Elstow, Bedfordshire, England. He was Sergeant Falconer to the King. He descended from a junior branch of the house of Latham in Lancaster County, and bore the same coat of arms. The senior branch had ended in Isabel, daughter and heiress of Sir Thomas Latham, of Latham. He died in 1385, and his daughter Isabe married Sir John Stanley, Kt., from whom were the Stanleys, Earls of Derby. Thus the estates passed into another name, and were long held by the Stanley family. Latham house was defended with much heroism, and successfully by the Countess of Derby, in 1644; her forces numbering three hundred men, while the Parliamentary army, under Sir Thomas Fairfax, besieged her with two thousand soldiers. After three months of siege, the redoubtable Countess was relieved by the forces of Prince Rupert. This old house, or castle, had a moat twenty-four feet wide and six feet deep, with an outer barrier of palisades; and the outer walls had nine towers, with six pieces of artillery on each. The year after this successful defence, it was taken by General Egerton, with four thousand men; but only when the ammunition was wholly expended. The present Latham House was built about 1750, by the celebrated architect Leoni, and is situated in the middle of a large park, its dimensions being 156 by 75 feet, and the architecture Grecian in style. The present proprietor is the Earl of Latham (created 1880), great grandson of Richard Wilbraham, who married Mary Bootle, daughter and sole heir of Robert Bootle of Latham House. The Knowsley estate (which also passed into the Stanley family with the marriage of Isabella Latham to Sir John Stanley) is now the seat of Lord Derby. At Knowsley Park may be seen many interesting family portraits, including one of James, the seventh Earl, who was husband to the heroic Countess. For many generations, the Lathams exerted a powerful influence in the county of Lancaster, and to all descendants of Lewis Latham, the manor which bears his name, and where his ancestors lived for so long a period, must ever be cherished, with interest as great as the place where he himself had his abode. Elstow, where Lewis Latham was buried, and where doubtless he lived most, if not all of his life (save when his occupation took him to London), is situated two miles from Bedford, in the county of the same name. Here the celebrated John Bunyan was born, in 1628. The office of Falconer, which was held by Lewis Latham during the reign of King Charles I, was one of importance and distinction in those days. The Master Falconer was Sir Patrick Hume, and associated with him as Falconers, were thirty-three gentlemen, of whom one is the subject of this sketch. He also appears to have served under Andrew Pitcairn. (The following were some of those who held the office of Master Falconer; Sir Thomas Monson, 1615; Sir Patrick Hume, 1618; Sir Allen Apsley, 1669; Earl of Burford, afterwards Duke of St. Albans, 1682). "Lewis Latham of Elstow, County Bedford, Gent.," is the designation given to this ancestor, and in his office as falconer, he was stationed near London, or at any of the places where the king might desire his attendance. It is impossible rightly to appreciate the office or the man occupying it, without some general idea of the art of falconry; and it was indeed an art requiring careful and patient study. The only English authority cited in the article on Hawking (or Falconry) in the British Encyclopedia, is one written by Symon Latham, brother of Lewis. There are three editions in the British Museum, of the work alluded to (1615, 1633 and 1652); and it may be interesting in this connection to give the title page, as illustrating something of the purpose of the work. The title is as follows: "Latham's Falconry or the Falcon's Lure and Cure in two Books. The first containing the ordering and training up of all Hawkes in general; especially the Haggard Faulcon Gentle. The second teaching approved medicines for the cure of all diseases in them. Gathered by long practice and experience and published for the delight of noble mindes, and instruction of Faulconers in things pertaining to this Princely art. By Symon Latham, Gent." On the title page of the first edition. there is a wood-cut of the Haggard Faulcon, and a representation of different instruments used in the art of Falconry: also the motto, "In opem me copia fecit," on same page. The dedication is to "Sir Thomas Munson Baronet, Master of his Majesties Armory, and master of the Hawks to his Highness." 1609, 2, 15. His daughter Frances was baptized at Kempston, and two other daughters were baptized at Elstow, viz., Elizabeth 1617 and Sarah 1618. 1625, 7, 15. Warrant to pay Andrew Pitcairn, master of the Hawks, to the use of Lewis Latham, Eustace Norton, and the rest of the under falconers the stipend formerly allowed them when the King was Prince of Wales. 1627, 8, 18. Warrant (from Sec. Conway to Attorney General Heath); to prepare grants of the place of Sergeant of the Hawks to Lewis Latham with œ65 per annum and of the place he had of Falconer to Richard Berrick. 1632, 3, 20. His brother William was buried at Elstow. He made Lewis executor of his will, and also mentioned brother Simon and sister Ursula, wife of William Carter, and Elizabeth, wife of Thomas (???). (Simon died at Bletsoe.) 1655, 5, 15. "Lewys Lathame Gent, deceased ye 15th day of May." (The Parish Register of Elstow, commences with 1641.) 1653, 5, 6. Will, proved at London, 1655, 9, 1. (Registered in the Prerogative Court of Canterbury, 316 Aylett). Ex., wife Winifred. Witnesses, Robert Farnell, Jane Farnell, Susanna Farnell. "In the name of God Amen. The sixth day of May in the year of our Lord God, one thousand six hundred fifty and three, I, Lewis Latham of Elstow, in the county of Bedford, gentleman, being of perfect health and memory do make and ordain this my last Will and Testament, in manner and form following, that is to say, First and especially I bequeath my soul into the hands of Jesus Christ my blessed Saviour and Redeemer with full and certain assurance of the free pardon and remission of all my sins in and by and through the merits death and passion of Jesus Christ my Saviour and Redeemer." "To my two sons Henry Lutham and John Latham 12d. apiece if they demand it. To my daughters Ann Seager, Frances Clarke, Katherine Garrett and Elizabeth Bibble, 12d, apiece if they come to demand it. To Ellen Sherringham my daughter, 12d. if she come to demand it." To Winfred Dewnes he gives I bedstead with all furniture thereto belonging, and "all the rest of my goods, chattels and cattle whatsoever I give and bequeath to Winifred, my loving wife." Evidently Winifred was his second or third wife, and Winifred Dewnes her daughter by another husband. Probably the real estate was already deeded or passed by entail. 1657, 9, 13. His son Henry's child, Lewis, died. His son John was a Justice of the Peace in Bedford this year. 1662, 5, 9. His widow, called "wife of Latham, the King's Sergeant Falconer," petitioned for arrears of her husband's wages. Her patron, Sir Lewis Dyve (the royalist and defender of Sherborne Castle), desired a warrant for her of œ30 or œ40 from the late privy seal. (A pation was required to be well acquainted with if not of the same county as the petitioner, and Sir Lewis Dyve was seated at Brombam in Bedfordshire, not far from Elstow.) 1662, 5, 13. Warrant to pay to Mrs. Latham, widow of the late King's falconer, œ40 out of the privy seal dormant of œ10,000. Fortunately the portrait of Lewis Latham, in oil, has been preserved, through the care of several generations of his descendants in this country; and lately multiplied in photographic copies that serve as excellent mementos of the venerable sire. The insoription on this ancient portrait states that it is "The effigy of the Honourable Lewis Latham, Faulconer to his Majesty, King Charles I, who died at age of one hundred years." Whether he had indeed reached such an extreme age is doubtful, but that he had attained a goodly number of years, the portrait itself gives evidence. A descendant who was born only seventy years after the death of Lewis, makes the following incidental reference to him. "Frances, the wife of Wm. Vaughan, died September, 1677, in the 67th year of ber age. She was daughter of Lewis Latham. She was sometime wife of Lord Weston, then wife to Wm. Dungan, by whom she had one son and three daughters. Her son Thomas Dungan married and settled in Pennsylvania, and was the first Baptist minister in them parts. Her daughter Barbara, married to James Barker of Rhode Island. After Mr. Dungan died, she married Mr. Jeremiah Clarke and came over to New England with her four children, above mentioned. She had by her husband Clarke, five sons. After he died she married Mr. Vaughan." The descendant alluded to, who made the above entry in his journal, was himself a man of note, both in Rhode Island and in Massachusetts, where he removed; holding the office of Assistant, and of Judge of Court of Common Pleas, etc. He was in the fifth generation of descent from the James Barker whose marriage he alludes to, and bore the same name. His statements in his journal were careful and have nearly all of them been verlfied as accurate. It is evident that Lewis Latham's daughter could only have been married to her first husband a short time, and that very early in life, for her second husband died in 1636. She named a son "Weston" Clarke, in honor evidently of her first husband. Through his daughter Frances, the blood, though not the name of Lewis Latham has been perpetuated to an extraordinary degree, both in Rhode Island and the whole country. She doubtless brought her father's portrait with her on coming to America. The tombatone erected to her memory is still to be seen and read in the common ground, Newport, R. I. The inscription is as follows: "Here Lyeth ye Body of Mrs. Frances Vaughan, Alius Clarke, ye mother of ye only children of Capt'n Jeremiah Clarke. She died ye 1 Week in Sept. 1677, in ye 67th year of her age." It is not known what Lord Weston it was whom Lewis Latham's daughter, Frances, married for her first husband. Sir Richard Weaton, Chancellor of Exohequer to James I, was created Baron Weaton in 1628, and Earl of Portland in 1633, the peerage becoming extinct in 1688. He had a younger son Nicholas who died without issue, but whether married or not is not stated in Burke's Extinct Peerage. From Burke's General Armory something is learned of the Latham coat of arms. "Latham, Co. Lancaster, represented in the famale line by the Earl of Derby. Or, on a chief indented az. three plates (but occasionally three ?? as in Sir Harris Nicolas's Tournament Roll, temp. Edward III). Crest, an eagle reguard, or, rising from a child's cradle, gu., depicted in ancient windows of A??bury Church, Harl. MSS. 2157. In an old Visitation of the county of Lancaster, in the College of Arm??, it is stated that a child was found in an eagle's nest upon the estate, and adopted by one of the Lathams. This, it is assumed, was the origin of the crest."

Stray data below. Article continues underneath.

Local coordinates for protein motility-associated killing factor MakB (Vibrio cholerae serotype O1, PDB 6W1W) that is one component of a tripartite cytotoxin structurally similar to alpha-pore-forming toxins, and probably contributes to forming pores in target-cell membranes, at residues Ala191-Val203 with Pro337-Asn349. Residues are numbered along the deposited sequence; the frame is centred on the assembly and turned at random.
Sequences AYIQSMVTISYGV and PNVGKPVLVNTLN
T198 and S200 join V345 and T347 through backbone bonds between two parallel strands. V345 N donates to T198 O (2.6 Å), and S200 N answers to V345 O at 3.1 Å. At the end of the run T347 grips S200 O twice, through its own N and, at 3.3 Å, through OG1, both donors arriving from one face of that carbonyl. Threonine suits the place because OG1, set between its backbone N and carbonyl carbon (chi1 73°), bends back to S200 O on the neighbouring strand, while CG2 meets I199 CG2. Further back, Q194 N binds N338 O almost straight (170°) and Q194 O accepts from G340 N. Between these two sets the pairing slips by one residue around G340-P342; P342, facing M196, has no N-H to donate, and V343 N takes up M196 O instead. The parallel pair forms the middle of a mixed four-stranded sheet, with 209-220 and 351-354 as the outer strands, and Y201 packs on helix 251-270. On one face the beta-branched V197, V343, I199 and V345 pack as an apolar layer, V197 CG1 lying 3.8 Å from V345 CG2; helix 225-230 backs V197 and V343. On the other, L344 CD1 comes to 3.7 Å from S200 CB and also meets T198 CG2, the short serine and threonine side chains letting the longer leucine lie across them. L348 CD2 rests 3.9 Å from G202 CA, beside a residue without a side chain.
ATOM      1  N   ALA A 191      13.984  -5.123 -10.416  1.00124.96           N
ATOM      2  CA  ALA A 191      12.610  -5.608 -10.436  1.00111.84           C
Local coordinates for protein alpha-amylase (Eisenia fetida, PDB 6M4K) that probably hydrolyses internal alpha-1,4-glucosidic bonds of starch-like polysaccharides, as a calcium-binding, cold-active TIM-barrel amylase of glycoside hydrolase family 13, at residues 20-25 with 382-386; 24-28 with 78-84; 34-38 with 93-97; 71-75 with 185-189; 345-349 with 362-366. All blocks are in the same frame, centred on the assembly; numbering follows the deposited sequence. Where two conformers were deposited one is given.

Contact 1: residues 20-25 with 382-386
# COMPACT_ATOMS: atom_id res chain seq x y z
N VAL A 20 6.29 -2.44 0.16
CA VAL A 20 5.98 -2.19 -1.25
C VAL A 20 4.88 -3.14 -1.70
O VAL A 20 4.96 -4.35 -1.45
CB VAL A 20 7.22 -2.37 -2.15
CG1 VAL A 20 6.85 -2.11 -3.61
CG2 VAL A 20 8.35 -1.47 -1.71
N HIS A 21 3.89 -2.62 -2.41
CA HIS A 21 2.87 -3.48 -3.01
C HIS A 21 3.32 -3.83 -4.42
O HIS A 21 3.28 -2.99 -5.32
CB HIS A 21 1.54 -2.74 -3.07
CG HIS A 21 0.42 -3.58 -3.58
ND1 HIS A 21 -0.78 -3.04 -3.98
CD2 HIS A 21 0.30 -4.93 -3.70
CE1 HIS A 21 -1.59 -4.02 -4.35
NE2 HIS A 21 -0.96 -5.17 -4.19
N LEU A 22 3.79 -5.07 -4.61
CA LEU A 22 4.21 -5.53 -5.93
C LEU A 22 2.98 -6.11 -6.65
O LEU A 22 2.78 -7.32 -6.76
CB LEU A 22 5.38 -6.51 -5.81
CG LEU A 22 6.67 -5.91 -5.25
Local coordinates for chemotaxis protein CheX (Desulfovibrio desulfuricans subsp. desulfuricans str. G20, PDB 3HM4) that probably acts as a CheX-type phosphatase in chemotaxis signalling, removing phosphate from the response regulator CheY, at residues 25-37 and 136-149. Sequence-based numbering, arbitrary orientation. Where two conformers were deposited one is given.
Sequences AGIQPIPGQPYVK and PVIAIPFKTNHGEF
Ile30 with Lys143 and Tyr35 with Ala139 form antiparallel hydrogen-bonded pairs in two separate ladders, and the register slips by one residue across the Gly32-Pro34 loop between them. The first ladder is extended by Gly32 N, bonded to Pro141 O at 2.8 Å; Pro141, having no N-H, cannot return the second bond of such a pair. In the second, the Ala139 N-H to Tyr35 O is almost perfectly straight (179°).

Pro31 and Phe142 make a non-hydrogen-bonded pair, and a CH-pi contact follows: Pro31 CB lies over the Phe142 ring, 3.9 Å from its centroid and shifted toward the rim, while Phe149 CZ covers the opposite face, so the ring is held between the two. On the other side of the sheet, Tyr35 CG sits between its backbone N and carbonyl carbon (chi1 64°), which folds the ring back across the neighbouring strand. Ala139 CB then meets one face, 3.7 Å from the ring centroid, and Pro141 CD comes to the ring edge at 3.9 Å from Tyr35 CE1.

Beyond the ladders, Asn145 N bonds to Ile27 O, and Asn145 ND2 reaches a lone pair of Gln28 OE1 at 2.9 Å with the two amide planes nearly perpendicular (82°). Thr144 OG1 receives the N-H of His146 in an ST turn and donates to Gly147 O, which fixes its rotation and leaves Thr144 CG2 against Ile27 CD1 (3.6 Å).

More About Lewis LATHAM and Elizabeth (LATHAM): Marriage: 15 May 165565
Marriage Notes for Lewis LATHAM and Elizabeth (LATHAM): [Sherman, Lucy Ancestors.FBC.FTW]
Also seen marriage date as 1628, and 1608, in Kempston, Bedfordshire, England
Children of Lewis LATHAM and Elizabeth (LATHAM) are:
+Frances LATHAM, b. Abt. 15 Feb 1608/09, Kempston, Bedfordshire, England65, d. Sep 1677, Newport, R.I.65.